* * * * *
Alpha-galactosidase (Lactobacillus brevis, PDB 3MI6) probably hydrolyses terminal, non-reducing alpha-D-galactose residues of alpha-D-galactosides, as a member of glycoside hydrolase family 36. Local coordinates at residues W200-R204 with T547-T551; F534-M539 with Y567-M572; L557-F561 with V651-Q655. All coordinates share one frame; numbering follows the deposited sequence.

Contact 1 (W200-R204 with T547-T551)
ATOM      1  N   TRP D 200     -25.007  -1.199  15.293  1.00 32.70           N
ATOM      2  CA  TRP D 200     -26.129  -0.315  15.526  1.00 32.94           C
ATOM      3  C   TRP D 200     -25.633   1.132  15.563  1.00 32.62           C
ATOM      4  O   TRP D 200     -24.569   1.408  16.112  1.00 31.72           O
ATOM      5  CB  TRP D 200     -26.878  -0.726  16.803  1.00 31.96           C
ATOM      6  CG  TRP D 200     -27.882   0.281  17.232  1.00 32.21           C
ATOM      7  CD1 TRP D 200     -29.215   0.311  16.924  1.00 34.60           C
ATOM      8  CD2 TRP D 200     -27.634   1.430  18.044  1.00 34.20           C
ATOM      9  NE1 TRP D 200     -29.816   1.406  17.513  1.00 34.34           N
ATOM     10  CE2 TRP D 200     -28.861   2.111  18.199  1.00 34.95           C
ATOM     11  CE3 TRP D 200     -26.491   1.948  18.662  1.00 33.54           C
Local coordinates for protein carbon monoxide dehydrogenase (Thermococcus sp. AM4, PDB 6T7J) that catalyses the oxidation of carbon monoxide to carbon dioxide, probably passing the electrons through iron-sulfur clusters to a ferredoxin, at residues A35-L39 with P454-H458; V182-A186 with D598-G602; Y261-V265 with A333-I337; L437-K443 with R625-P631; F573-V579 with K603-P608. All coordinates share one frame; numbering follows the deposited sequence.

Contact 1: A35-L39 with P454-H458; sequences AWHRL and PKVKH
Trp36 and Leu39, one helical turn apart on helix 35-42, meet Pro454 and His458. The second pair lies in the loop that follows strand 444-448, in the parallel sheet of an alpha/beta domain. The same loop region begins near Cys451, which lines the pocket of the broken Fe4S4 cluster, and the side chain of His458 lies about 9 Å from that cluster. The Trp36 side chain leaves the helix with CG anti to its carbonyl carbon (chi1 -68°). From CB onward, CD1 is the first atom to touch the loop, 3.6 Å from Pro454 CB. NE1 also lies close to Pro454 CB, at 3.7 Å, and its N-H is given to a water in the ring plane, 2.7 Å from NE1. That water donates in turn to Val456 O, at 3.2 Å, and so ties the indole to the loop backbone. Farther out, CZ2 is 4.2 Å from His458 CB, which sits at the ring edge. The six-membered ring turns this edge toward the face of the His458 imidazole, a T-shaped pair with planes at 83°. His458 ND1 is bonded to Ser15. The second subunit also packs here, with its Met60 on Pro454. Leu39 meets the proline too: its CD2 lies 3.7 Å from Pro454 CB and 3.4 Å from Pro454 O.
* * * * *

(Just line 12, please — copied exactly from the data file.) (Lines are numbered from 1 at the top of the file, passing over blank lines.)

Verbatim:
ATOM     10  CE2 TRP D 200     -28.861   2.111  18.199  1.00 34.95           C